South African fans’ attempts to learn more about Rodriguez’ life consistently yielded nothing for more than twenty years after his albums’ initial releases. Owing to inconsistent stories of a public suicide—one in which he dramatically burned himself alive and another reporting that he shot himself onstage after a poor performance — many South Africans presumed Rodriguez dead.  In 1996, two years after apartheid’s unofficial end, After The Fact was reissued in South Africa on CD. Superfan Stephen “Sugarman” Segerman (a nickname owing to one of Rodriguez’ more popular songs and a not-so-subtle drug reference) was commissioned to write the liner notes for the reissue. With little to tell, Segerman reached out to readers for any new information on the shadowy legend. This call reinvigorated music journalist Craig Bartholomew’s interest and, armed with the burgeoning power of the internet, Bartholomew and Segerman searched for more Rodriguez information in the late 90’s. Their search was met by Rodriguez’ eldest daughter Eva’s surprise communication that her father was alive and well in Detroit.

After his brief stint as a commercial recording artist in the US and London (where Coming From Reality was recorded), Rodriguez earned a degree in Philosophy and later unsuccessfully pursued a City Council seat in Detroit (where, as if in some continued joke on his legacy, his name was misspelled on the ballot). All the while he continued working as a hard laborer with a penchant for grace. News of his African success didn’t reach Rodriguez until his daughter found the website “The Great Rodriguez Hunt” in 1997. In 1998, almost thirty years after Cold Fact flopped in the US, Rodriguez embarked on a sold out six-show tour of South Africa befitting his cult status there. Showered in South African praise and publicity (many thought his return was a stunt akin to posthumous Elvis sightings), Rodriguez was awarded a Platinum Record for Cold Fact’s South African sales. Since that first tour he has remained a celebrated figure in South Africa and returned for more than thirty performances.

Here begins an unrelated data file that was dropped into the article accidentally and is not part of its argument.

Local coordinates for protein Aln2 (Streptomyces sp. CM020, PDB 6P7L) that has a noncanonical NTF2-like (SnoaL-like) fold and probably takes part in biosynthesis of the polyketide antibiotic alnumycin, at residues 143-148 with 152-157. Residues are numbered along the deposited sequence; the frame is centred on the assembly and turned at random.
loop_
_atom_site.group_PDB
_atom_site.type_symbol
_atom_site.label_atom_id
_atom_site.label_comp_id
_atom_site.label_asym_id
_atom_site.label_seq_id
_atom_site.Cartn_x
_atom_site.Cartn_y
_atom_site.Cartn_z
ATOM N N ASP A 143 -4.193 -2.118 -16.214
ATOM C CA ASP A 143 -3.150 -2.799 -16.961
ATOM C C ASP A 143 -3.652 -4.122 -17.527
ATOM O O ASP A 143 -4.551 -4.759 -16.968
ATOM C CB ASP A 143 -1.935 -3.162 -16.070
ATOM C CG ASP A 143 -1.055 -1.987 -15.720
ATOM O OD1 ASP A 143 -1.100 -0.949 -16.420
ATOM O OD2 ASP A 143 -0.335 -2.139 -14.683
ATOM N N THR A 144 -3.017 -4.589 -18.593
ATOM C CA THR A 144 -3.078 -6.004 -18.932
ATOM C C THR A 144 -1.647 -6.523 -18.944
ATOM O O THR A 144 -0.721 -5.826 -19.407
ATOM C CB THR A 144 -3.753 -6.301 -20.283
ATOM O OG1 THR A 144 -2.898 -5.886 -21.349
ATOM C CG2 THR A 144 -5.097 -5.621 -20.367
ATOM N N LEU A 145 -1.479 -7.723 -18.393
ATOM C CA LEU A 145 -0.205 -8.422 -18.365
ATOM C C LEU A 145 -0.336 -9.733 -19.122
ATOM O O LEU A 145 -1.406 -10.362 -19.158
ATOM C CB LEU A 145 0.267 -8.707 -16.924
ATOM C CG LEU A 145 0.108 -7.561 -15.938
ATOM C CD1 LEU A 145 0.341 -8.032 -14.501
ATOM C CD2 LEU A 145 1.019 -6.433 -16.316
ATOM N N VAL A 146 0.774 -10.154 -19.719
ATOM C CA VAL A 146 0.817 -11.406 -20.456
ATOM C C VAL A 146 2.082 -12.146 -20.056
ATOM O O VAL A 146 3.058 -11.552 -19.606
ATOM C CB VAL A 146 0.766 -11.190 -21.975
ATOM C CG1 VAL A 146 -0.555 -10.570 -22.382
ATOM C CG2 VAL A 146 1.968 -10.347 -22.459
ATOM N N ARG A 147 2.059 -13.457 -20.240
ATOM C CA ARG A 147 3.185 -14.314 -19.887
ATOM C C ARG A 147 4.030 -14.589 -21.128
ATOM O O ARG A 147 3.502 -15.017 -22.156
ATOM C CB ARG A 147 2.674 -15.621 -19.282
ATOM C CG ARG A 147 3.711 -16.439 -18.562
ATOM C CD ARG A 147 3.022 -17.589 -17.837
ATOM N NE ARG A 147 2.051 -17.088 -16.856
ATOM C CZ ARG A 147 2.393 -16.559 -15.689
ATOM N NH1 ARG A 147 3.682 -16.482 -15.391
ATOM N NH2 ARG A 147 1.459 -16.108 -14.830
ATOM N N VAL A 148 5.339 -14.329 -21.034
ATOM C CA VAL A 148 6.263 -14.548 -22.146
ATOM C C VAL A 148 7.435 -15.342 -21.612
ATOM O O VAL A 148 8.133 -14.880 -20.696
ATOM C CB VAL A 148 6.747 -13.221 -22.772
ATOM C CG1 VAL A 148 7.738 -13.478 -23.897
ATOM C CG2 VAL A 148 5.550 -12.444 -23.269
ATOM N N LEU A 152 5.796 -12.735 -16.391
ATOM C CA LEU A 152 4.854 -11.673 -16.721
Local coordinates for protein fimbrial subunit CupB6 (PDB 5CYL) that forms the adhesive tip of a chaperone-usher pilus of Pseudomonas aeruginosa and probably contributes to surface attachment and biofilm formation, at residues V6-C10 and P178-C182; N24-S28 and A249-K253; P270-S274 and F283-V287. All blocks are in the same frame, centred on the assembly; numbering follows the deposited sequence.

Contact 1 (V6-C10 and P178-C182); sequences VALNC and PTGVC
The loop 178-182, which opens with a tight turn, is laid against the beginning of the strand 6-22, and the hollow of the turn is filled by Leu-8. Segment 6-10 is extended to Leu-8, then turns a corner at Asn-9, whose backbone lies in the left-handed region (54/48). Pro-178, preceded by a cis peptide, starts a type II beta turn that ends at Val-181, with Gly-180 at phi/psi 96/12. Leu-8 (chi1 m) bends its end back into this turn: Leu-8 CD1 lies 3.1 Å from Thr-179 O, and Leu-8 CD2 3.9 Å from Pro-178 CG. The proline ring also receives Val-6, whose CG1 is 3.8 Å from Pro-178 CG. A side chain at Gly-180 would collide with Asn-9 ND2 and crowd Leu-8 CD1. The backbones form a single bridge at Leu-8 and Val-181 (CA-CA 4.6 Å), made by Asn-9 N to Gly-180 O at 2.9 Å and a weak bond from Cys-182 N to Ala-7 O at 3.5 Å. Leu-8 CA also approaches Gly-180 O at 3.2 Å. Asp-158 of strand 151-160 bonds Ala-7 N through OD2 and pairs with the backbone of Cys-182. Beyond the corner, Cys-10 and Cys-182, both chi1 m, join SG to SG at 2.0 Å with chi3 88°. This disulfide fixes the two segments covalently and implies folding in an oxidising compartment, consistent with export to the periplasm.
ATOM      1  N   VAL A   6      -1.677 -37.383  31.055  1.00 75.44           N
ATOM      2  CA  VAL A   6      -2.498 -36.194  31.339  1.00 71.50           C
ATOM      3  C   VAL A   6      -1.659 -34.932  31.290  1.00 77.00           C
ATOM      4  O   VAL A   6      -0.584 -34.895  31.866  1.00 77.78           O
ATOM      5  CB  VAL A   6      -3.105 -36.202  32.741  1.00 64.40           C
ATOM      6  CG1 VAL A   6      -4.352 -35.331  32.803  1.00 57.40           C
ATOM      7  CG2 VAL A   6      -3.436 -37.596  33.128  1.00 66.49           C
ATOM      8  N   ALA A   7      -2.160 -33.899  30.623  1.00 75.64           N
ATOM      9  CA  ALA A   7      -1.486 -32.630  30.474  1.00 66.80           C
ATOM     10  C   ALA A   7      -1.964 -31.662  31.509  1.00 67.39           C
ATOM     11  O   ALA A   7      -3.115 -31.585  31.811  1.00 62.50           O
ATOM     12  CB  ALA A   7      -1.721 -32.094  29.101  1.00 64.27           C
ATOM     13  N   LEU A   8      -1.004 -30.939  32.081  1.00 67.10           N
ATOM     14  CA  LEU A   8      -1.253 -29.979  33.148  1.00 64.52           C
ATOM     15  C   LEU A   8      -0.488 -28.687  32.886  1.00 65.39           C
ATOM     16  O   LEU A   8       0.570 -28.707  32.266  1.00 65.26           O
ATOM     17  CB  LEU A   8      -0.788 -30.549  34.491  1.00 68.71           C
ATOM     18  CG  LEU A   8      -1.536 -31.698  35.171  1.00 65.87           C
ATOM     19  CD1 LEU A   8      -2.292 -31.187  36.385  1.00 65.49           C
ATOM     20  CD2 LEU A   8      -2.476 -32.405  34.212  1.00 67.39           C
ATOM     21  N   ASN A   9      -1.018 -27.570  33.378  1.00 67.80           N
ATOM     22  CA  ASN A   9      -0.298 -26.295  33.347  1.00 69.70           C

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Despite his sales in South Africa, it is unclear where the profits actually went. Rodriguez's Cold Fact was first released “officially” to the South African public by A&M in 1971 and reissued under the RPM moniker in 1974. These releases account for the record’s popularity in that country. When tracked down, representatives for A&M and RPM directed an interviewer to Sussex founder Clarence Avant (to whom they purportedly sent the requisite royalties). Avant’s artistic relationship with Rodriguez was indirect: the executive had signed Dennis Coffey, a session guitarist and artist in his own right, to Sussex in 1970. In Searching For Sugarman, upon questioning, Avant suspiciously dodges financial inquiries and instead praises Rodriguez’ artistic vision and story.

The recent documentary Searching For Sugarman (from which much of this article was gleaned), its accompanying soundtrack and domestic reissues of his albums (royalties of which will actually reach Rodriguez) will undoubtedly help the singer’s right to fame. He is currently touring the United States and the documentary is showing nationwide.